The U.S. Department of Justice describes a hate crime as “the violence of intolerance and bigotry, intended to hurt and intimidate someone because of their race, ethnicity, national origin, religious, sexual orientation, or disability.” The Bureau of Justice Statistics estimated the number of hate-crime victims in the U.S. to be over 250,000. And, though we cherish our right to free speech in this country, we also acknowledge that we are not entitled to say anything we want when it can cause others to be harmed. When those who have governmental authority, such as police, or who command wide attention from the public, such as candidates and pundits, express contempt for any group, it emboldens the bigots to crawl out from beneath their tree stumps to openly express their prejudices because they believe they have tacit approval from those in authority. Princeton economist Alan Krueger suggests one significant cause of hate crimes is the “official sanctioning and encouragement of civil disobedience.”Why is he in a corner? He is also in the class of those "who command wide attention from the public, such as candidates and pundits." And he has also endorsed civil disobedience. Quite recently, in fact.
Beyond that, though, there's no crime here to consider a hate crime. Political speech by candidates for office is a protected first amendment activity if anything is.
The Justice Department is perhaps largely at fault. Their definition, which he partially cites, ought to be highly controversial:
Hate crime is the violence of intolerance and bigotry, intended to hurt and intimidate someone because of their race, ethnicity, national origin, religious, sexual orientation, or disability. The purveyors of hate use explosives, arson, weapons, vandalism, physical violence, and verbal threats of violence to instill fear in their victims, leaving them vulnerable to more attacks and feeling alienated, helpless, suspicious and fearful. Others may become frustrated and angry if they believe the local government and other groups in the community will not protect them. When perpetrators of hate are not prosecuted as criminals and their acts not publicly condemned, their crimes can weaken even those communities with the healthiest race relations.First of all, the Department of Justice doesn't get to "define" hate crimes. Congress does that. Does Congress have a definition? Indeed it does. Congress defines a hate crime as a "criminal offense against a person or property motivated in whole or in part by an offender’s bias against a race, religion, disability, ethnic origin or sexual orientation.”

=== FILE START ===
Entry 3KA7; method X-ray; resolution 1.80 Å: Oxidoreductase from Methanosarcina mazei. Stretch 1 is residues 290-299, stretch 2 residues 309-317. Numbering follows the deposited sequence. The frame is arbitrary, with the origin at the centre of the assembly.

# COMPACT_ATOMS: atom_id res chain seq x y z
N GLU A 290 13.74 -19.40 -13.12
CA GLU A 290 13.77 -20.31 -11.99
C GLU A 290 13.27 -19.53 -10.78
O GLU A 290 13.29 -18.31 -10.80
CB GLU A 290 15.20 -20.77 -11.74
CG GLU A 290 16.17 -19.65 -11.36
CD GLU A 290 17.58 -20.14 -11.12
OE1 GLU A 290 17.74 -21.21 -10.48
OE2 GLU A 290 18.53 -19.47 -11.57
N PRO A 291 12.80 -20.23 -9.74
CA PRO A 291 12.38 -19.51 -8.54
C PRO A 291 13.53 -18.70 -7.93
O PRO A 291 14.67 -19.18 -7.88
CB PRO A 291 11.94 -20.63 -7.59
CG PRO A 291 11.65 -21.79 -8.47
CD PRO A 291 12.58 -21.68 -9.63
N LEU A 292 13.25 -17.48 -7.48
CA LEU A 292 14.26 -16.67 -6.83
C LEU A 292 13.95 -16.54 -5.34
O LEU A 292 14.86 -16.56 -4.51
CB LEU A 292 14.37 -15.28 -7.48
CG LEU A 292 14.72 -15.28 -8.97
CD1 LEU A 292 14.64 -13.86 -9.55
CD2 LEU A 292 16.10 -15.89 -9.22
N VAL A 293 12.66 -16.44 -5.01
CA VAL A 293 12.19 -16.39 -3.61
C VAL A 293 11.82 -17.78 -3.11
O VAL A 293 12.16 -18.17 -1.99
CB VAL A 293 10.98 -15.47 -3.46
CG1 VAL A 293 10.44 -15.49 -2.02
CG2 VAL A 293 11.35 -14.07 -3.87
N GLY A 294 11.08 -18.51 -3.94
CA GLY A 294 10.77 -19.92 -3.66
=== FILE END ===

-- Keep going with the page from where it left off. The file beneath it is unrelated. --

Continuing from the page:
Of all crimes, hate crimes are most likely to create or exacerbate tensions, which can trigger larger community-wide racial conflict, civil disturbances, and even riots. Hate crimes put cities and towns at-risk of serious social and economic consequences. The immediate costs of racial conflicts and civil disturbances are police, fire, and medical personnel overtime, injury or death, business and residential property loss, and damage to vehicles and equipment. Long-term recovery may be hindered by a decline in property values, which results in lower tax revenues, scarcity of funds for rebuilding, and increased insurance rates.
The shift that DOJ is trying to make is the shift from "a criminal offense" to "verbal threats of violence" or even speech by government or "other groups" that leaves people believing that they are less safe. That makes it into the article. Carson's statement that he wouldn't support a Muslim candidate for President -- none are running -- is read by our basketball player cum pundit as: "Because of him, Muslims are now a little less safe as they walk home."
Really? Because a black Republican from the South declined to support a Muslim candidate for president who doesn't exist? Well, it doesn't matter. It's enough that they believe that they are.